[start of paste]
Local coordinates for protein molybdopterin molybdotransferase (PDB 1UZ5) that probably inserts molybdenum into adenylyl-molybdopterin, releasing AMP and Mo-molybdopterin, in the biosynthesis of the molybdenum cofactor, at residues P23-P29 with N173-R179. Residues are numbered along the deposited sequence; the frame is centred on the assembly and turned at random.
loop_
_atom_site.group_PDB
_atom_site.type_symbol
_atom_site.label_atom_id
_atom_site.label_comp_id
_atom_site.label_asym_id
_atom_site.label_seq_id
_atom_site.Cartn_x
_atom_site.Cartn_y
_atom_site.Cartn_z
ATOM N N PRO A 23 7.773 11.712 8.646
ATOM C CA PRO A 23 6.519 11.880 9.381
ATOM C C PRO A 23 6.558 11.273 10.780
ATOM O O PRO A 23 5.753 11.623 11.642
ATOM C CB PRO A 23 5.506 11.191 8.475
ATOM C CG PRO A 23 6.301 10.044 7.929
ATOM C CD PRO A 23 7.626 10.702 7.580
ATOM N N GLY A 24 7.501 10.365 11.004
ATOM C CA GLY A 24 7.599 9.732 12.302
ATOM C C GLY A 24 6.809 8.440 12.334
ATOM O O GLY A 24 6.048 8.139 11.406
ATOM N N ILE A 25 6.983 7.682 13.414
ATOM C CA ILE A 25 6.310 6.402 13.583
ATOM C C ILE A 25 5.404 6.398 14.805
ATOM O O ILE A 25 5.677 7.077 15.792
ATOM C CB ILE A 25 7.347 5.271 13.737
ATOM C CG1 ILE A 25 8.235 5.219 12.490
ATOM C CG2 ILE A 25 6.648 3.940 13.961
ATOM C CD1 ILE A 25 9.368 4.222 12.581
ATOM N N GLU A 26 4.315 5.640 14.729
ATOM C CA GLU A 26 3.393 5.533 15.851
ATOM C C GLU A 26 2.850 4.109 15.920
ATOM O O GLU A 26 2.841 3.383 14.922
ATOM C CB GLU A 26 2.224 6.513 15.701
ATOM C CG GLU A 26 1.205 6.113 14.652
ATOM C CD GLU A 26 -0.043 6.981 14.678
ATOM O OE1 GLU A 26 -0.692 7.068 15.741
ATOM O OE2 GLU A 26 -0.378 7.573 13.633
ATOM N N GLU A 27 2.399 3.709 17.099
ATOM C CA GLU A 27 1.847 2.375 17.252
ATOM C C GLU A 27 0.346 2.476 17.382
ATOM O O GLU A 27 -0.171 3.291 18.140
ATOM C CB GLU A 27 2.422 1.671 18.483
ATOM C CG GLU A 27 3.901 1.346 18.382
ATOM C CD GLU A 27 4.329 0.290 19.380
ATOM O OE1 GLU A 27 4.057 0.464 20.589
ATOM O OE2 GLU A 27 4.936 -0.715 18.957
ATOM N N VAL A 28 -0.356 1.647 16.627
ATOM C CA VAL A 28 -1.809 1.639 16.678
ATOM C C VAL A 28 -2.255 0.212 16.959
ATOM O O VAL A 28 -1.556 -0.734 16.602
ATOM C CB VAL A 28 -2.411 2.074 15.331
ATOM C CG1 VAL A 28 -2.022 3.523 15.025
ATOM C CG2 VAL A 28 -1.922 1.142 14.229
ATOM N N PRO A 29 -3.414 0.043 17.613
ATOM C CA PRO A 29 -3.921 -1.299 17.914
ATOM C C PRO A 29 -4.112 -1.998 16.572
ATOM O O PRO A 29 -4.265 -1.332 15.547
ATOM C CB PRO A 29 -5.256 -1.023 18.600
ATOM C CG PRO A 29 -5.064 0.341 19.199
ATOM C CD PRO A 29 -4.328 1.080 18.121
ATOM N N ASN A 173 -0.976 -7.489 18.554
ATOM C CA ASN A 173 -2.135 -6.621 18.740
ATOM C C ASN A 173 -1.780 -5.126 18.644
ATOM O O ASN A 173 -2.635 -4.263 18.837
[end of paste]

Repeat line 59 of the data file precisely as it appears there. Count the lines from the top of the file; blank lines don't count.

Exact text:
ATOM O O PRO A 29 -4.265 -1.332 15.547